The second set of stories in John Updike's The Early Stories is a more miscellaneous grouping, united only very loosely through their characters' shared circumstance of being ""Out in the World," as this section's title has it. Whereas the first section, "Olinger Stories," (a discussion of which can be found here) is worth reading as a whole because of its portrayal of Olinger (a fictionalized version of Updike's home town), the second can probably be read selectively, focusing on the better stories and skipping over the less substantial. I will try to identify what seem to me to be the better stories, and perhaps suggest how these stories might be read within the context of Updike's then developing career as a writer.
The characters in this group of stories, most of them still recognizably some transformed version of Updike himself (or at least of Updike and his experiences taken as representative of certain kind of postwar American, an aspirant to the educated middle class), are "out in the world" as students, as recent college graduates, as husbands starting families, or in some way getting an idea (in at least one case, not getting it) of what the world "out there" is really like. Like the Olinger stories, these stories were all written between the mid-1950s and the early 1960s, and if one were to judge by these first two sections of The Early Stories, it would seem that Updike set out to be a writer who would chronicle the coming-of-age and the subsequent experiences of that generation of Americans who were born before World War II but came to maturity and adulthood in the immediate postwar period. In Updike's case this also entails chronicling the journey from small-town America and its assumptions to those of the more "wordly" suburbs and cities.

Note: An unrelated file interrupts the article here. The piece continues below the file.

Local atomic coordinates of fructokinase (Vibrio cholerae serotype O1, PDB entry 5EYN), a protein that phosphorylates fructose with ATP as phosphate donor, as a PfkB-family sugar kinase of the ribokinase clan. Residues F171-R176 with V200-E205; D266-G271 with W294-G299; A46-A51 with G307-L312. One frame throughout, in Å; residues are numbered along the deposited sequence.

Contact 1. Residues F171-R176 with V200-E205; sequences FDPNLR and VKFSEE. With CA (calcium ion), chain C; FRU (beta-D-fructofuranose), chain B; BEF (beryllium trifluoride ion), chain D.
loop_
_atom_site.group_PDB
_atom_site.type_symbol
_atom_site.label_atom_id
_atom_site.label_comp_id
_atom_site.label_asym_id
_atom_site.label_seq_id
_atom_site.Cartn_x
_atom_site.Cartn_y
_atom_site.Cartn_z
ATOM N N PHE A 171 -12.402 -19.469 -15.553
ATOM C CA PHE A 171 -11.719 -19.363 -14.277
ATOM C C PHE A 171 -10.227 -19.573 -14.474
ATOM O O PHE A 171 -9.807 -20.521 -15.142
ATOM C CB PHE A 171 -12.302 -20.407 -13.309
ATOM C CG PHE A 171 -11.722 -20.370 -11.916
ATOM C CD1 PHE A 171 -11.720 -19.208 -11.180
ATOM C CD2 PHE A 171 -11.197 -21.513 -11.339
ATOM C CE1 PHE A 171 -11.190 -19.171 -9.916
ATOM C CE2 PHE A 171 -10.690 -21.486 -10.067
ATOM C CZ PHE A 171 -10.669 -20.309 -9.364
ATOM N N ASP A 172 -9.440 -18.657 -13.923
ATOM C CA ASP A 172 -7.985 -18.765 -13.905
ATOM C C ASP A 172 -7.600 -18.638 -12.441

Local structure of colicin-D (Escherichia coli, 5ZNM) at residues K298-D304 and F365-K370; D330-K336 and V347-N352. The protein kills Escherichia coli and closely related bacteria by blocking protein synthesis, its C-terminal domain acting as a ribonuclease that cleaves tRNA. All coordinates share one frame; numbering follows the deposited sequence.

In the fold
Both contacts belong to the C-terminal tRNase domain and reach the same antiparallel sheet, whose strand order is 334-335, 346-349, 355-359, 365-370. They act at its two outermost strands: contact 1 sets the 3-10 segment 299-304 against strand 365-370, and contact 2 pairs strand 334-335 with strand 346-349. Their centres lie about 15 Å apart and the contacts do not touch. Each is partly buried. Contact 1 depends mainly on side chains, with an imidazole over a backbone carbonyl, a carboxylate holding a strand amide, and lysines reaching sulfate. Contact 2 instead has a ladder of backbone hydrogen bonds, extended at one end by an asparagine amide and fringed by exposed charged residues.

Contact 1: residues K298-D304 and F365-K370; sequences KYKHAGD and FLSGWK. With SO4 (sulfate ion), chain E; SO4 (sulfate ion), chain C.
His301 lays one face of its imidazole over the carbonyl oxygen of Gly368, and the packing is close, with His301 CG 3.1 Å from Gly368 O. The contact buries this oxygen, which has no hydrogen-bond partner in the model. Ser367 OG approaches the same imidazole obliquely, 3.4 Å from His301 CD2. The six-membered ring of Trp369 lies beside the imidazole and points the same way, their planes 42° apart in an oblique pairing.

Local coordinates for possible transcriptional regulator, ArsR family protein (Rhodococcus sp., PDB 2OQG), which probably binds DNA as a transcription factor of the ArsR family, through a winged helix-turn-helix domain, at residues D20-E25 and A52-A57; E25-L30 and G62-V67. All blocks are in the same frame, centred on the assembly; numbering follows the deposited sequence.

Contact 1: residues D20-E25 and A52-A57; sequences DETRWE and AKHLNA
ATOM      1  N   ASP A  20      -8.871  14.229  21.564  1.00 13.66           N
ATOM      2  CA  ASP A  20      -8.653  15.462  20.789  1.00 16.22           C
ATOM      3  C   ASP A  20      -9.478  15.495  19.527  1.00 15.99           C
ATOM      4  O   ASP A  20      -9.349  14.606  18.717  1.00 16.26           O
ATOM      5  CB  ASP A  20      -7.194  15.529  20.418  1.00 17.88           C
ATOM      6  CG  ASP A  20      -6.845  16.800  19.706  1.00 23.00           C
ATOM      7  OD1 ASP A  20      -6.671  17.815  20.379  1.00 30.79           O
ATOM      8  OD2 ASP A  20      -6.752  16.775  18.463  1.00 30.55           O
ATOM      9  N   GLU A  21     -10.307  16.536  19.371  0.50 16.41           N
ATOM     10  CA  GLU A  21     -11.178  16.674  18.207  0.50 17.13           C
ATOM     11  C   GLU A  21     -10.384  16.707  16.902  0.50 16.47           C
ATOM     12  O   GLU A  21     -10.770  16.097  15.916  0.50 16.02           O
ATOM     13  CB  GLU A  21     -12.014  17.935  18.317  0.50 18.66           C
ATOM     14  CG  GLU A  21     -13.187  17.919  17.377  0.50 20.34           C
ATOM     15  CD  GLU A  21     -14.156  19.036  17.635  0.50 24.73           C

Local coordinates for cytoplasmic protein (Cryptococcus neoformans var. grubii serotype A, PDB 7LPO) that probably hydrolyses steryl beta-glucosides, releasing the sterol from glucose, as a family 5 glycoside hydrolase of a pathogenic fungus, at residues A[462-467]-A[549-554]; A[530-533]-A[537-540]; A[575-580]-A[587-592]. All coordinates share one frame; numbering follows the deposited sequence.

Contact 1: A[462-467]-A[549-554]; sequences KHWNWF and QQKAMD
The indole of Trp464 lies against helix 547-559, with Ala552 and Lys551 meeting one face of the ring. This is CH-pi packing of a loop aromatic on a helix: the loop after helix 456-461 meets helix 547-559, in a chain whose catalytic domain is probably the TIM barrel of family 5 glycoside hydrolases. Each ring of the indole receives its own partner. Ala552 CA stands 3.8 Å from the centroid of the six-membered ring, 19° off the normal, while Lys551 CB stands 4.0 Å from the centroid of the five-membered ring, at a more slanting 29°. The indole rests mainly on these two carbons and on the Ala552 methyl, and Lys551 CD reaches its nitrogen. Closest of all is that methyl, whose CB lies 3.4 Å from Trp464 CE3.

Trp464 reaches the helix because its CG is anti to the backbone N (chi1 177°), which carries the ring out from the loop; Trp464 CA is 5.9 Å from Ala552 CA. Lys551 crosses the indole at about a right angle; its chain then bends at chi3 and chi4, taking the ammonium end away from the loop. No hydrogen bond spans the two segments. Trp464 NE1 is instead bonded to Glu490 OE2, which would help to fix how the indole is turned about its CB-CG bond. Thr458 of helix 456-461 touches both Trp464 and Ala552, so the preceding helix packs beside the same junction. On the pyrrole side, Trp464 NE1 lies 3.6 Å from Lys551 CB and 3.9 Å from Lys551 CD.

Some of the stories are slight and, in my opinion, readers could safely pass on them: "The Kid's Whistling,""Who Made Yellow Roses Yellow," A Trillion Feet of Gas," Dear Alexandros, and "At a Bar in Charlotte Amalie" would fit into this category. "The Lucid Eye in Silver Town" and "His Finest Hour" are worth reading, but are ultimately fairly recognizable kinds of maturation stories (the latter confronting its married protagonists with the reality of domestic violence just next door) that, after promising beginnings, more or less disappoint by the end. One group of stories--"Dentistry and Doubt," "A Madman," "Still Life," and "Home"--portray their student protagonist's visit to and return from England, but only the last, which concerns this character's return and the beginnings of his readjustment to "home" and career, could really be classified as among Updike's more compelling stories.
This leaves "Tomorrow and Tomorrow and So Forth," "The Christian Roommates,""The Doctor's Wife," and "Ace in the Hole" as the cream of this crop. "Tomorrow and Tomorrow" depicts an episode between a young male schoolteacher (still somewhat earnest and unsuspecting) and what he assumes to be a female student with a crush on him. (She is caught conspicuously passing a note that expresses her love for him.) It turns out, however, that this girl has been buttering up all of her teachers, and it is the protagonist who indeed winds up crushed. After discovering her strategem, "Mr. Prosser took his coat from the locker and shrugged it on. He placed his hat upon his head. He fitted his rubbers over his shoes, pinching his fingers painfully, and lifted his umbrella off the hook. He thought of opening it right there in the vacant hall, as a kind of joke on himself and decided not to. The girl had been almost crying; he was sure of that." (This latter is a repetition of the same thought he had had upon confronting the girl with the note) Many of Updike's stories end with these epiphanic moments of truth, but this is a story in which that moment is particularly affecting.